ASSOCIATION FOR CAREER & TECHNICAL EDUCATION®
The U.S. Department of Education (ED) recently launched a competition aiming to spur the development of new “educational simulations that strengthen career and technical skills.” The competition, dubbed the “EdSim Challenge,” asks software developers and technology companies to “submit concepts for immersive simulations that will prepare students for the globally competitive workforce of the 21st century.”
Simulated digital learning has already begun to show promise in CTE. In fact, I recently tried my hand on a virtual welding program at Williston State College in North Dakota (we won’t discuss the results), and last week I observed students at the Arlington Career Center in Virginia using a virtual automotive spray paint simulation.
Simulated digital learning is an example of the type of innovative approach to education that provides educators with new opportunities and tools to prepare students for their futures. According to a press release from ED, “students who participate in digital learning simulations for [STEM] learning had a 23 percent higher achievement rating than those who do not.”
The press release also stated that ED is looking for simulations that merge the fun and engaging nature of commercial games with educational content that prepares students for learning and careers. Those interested in participating in the challenge can learn more here, sign up for an informational webinar on the competition here, or submit concepts here. Submissions are due by 5PM on January 17. The grand prize winner will be awarded $430,000, and five finalists will each receive $50,000.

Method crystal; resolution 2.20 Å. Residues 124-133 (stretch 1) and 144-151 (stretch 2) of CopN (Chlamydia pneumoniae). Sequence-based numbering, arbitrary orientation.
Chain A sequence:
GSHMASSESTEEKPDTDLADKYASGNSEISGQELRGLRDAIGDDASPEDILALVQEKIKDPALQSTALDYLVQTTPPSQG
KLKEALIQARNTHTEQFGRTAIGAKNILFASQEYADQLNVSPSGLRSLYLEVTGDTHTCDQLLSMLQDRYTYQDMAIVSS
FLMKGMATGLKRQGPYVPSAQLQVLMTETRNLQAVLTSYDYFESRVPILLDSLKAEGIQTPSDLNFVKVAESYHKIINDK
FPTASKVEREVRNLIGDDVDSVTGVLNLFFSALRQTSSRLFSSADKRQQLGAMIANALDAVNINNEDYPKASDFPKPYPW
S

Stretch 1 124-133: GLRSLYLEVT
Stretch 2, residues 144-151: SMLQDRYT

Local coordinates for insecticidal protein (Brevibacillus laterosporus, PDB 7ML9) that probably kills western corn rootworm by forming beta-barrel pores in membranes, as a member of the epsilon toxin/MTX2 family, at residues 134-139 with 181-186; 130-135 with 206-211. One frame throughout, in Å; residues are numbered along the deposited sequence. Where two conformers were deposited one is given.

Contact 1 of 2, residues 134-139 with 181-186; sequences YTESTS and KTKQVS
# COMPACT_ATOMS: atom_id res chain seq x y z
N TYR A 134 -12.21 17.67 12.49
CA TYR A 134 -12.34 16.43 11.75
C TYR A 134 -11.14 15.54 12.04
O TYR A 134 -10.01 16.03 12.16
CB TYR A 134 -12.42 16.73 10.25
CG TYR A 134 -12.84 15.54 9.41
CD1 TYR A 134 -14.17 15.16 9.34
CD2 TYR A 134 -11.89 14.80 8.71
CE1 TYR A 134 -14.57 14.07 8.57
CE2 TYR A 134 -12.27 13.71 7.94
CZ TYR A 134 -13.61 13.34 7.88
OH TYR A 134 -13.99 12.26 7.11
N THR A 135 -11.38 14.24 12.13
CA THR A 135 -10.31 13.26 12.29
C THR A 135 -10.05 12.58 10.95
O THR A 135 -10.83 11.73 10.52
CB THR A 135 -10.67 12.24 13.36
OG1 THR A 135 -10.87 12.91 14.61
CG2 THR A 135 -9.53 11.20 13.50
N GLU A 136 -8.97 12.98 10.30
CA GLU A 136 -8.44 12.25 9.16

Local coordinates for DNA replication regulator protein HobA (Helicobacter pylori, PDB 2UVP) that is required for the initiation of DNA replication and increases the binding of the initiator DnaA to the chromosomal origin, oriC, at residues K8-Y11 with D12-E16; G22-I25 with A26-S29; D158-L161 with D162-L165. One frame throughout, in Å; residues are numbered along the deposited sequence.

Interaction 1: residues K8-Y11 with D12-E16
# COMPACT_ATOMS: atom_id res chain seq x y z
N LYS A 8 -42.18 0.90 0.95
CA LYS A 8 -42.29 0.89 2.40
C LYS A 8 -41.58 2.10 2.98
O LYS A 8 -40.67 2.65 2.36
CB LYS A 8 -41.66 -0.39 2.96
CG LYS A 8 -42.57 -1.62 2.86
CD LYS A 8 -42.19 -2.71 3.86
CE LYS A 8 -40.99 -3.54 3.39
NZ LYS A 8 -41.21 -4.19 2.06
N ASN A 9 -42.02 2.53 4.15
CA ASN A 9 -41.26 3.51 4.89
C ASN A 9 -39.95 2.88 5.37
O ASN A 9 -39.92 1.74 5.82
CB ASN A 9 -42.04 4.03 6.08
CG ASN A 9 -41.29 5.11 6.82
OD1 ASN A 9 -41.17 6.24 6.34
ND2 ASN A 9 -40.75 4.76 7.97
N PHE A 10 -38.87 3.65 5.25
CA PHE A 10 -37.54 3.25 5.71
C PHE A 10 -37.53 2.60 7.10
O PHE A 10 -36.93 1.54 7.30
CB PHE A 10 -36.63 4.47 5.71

Posted by Jarrod Nagurka on 11/04/2016 at 11:53 AM in Career Readiness, In the News, STEM | Permalink
competition, CTE, Department of Education, digital simulated learning, ED
Did you know that job opportunities are predicted to increase by more than 13 percent in the next few years for writers, multimedia and graphic designers, and audiovisual equipment technicians?
ACTE’s latest Sector Sheet explores CTE’s role in developing a skilled, adaptable workforce in media and entertainment. This one-pager describes projections for the workforce in media and entertainment, and details how CTE prepares high school, postsecondary and adult students for careers in this sector through CTE courses, career and technical student organizations, work-based learning experiences and more.
With this new publication, our Sector Sheet series has grown to include 13 publications on CTE and its role in developing various industry sectors. We encourage you to share these advocacy tools with business, policymakers, education leaders and the public to illustrate how CTE supports specific industries and prepares students for in-demand careers.
Posted by Catherine Imperatore on 10/07/2016 at 09:00 AM in Career Readiness, Data and Research | Permalink